05/29/2002 11:00PM

Sweetest Thing at home going long


ELMONT, N.Y. - She's been there and done that.

The principal challenge for the fillies and mares who will line up here Saturday in the $150,000 Sheepshead Bay Handicap at a mile and three furlongs on the turf course is staying the trip.

Stamina seems to be in short supply today, but going long has never been a problem for Sweetest Thing. She has run in five stakes at a mile and a half, won twice, and was a close second the other three times.

Her last appearance, in Keeneland's Bewitch Stakes five weeks ago, was typical of Sweetest Thing in good form. She settled nicely off the pace under Mark Guidry, then accelerated through the stretch to win by a convincing 3 1/2 lengths. They went the first half-mile that day in 50.40 seconds, not particularly to her advantage, but she wanted it more than the others.

Sweetest Thing, a 4-year-old filly by Candy Stripes, who makes her headquarters at Woodbine in Toronto, is owned by Mickey Canino of Manhasset, N.Y., William Werner of Chicago, and trainer Roger Attfield, one of Canada's most successful horsemen. Attfield purchased the filly at the Toronto yearling sales for about $23,500, and Canino and Werner, who are his partners in a number of other horses, each bought a one-third interest. Sweetest Thing has earned almost $700,000 to date.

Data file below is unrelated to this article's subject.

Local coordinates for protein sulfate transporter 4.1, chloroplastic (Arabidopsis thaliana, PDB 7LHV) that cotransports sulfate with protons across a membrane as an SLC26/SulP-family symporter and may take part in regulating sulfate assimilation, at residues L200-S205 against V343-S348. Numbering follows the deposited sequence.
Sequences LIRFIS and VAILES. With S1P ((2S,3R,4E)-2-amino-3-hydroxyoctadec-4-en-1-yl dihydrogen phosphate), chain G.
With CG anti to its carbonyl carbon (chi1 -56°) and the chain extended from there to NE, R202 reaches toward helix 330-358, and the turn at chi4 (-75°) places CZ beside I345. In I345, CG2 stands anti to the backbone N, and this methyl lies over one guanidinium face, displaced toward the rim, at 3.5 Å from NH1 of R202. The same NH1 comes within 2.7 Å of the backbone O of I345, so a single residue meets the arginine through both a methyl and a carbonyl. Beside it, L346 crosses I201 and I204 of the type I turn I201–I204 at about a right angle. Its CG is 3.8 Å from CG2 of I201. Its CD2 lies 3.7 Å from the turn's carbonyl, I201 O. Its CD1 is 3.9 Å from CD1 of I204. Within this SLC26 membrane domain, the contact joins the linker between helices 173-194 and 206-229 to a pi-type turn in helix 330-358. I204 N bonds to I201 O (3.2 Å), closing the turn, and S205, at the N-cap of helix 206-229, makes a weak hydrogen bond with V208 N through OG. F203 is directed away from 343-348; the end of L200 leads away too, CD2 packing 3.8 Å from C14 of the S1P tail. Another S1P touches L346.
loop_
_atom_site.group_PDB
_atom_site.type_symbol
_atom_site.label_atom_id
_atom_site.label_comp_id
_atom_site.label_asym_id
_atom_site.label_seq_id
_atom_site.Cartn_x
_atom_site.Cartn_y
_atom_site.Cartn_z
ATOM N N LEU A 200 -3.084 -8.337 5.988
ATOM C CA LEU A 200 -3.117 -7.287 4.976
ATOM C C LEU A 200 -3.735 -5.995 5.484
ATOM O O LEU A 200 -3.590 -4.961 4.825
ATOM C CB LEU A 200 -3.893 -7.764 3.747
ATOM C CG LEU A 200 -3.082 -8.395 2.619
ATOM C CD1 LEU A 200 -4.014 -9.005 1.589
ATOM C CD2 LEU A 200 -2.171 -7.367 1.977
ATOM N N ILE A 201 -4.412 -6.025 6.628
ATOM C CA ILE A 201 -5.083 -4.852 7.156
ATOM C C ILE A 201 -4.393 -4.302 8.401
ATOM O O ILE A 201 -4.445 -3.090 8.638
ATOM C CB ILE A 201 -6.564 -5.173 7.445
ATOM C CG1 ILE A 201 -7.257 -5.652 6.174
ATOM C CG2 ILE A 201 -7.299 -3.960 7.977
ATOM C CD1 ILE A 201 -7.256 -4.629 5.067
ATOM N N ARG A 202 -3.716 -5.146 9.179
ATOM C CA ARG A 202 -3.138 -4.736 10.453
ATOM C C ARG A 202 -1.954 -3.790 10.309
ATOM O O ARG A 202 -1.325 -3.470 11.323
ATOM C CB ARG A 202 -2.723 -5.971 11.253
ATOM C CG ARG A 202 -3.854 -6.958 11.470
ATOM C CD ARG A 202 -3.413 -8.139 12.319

"She didn't train well as a 2-year-old and wound up fracturing a tibia," Attfield recalls. "We never got to start her that season, which was probably a blessing in disguise. She was a closer and wasn't going to get anything. She had a chance to develop, and that was the best thing that could have happened."

Sweetest Thing won four of eight starts last season at 3, displaying admirable consistency. Her only moderate performance came in the Queen Elizabeth at Keeneland, and Attfield says it was a mistake on his part to have considered her for that feature, run on a "tight" course. She was accustomed to Woodbine with its sweeping turn,

A filly who raced in Europe last season and is also experienced in staying a distance could spell trouble for Sweetest Thing in the Sheepshead Bay. Mot Juste, a close second in the Irish Oaks, gave a good account of herself last fall in two outstanding events for fillies and mares, the Group 1 Prix Vermeille and the Group 1 Prix de l'Opera. She hasn't started since the Breeders' Cup but has trained well at Belmont in recent weeks and merits respect.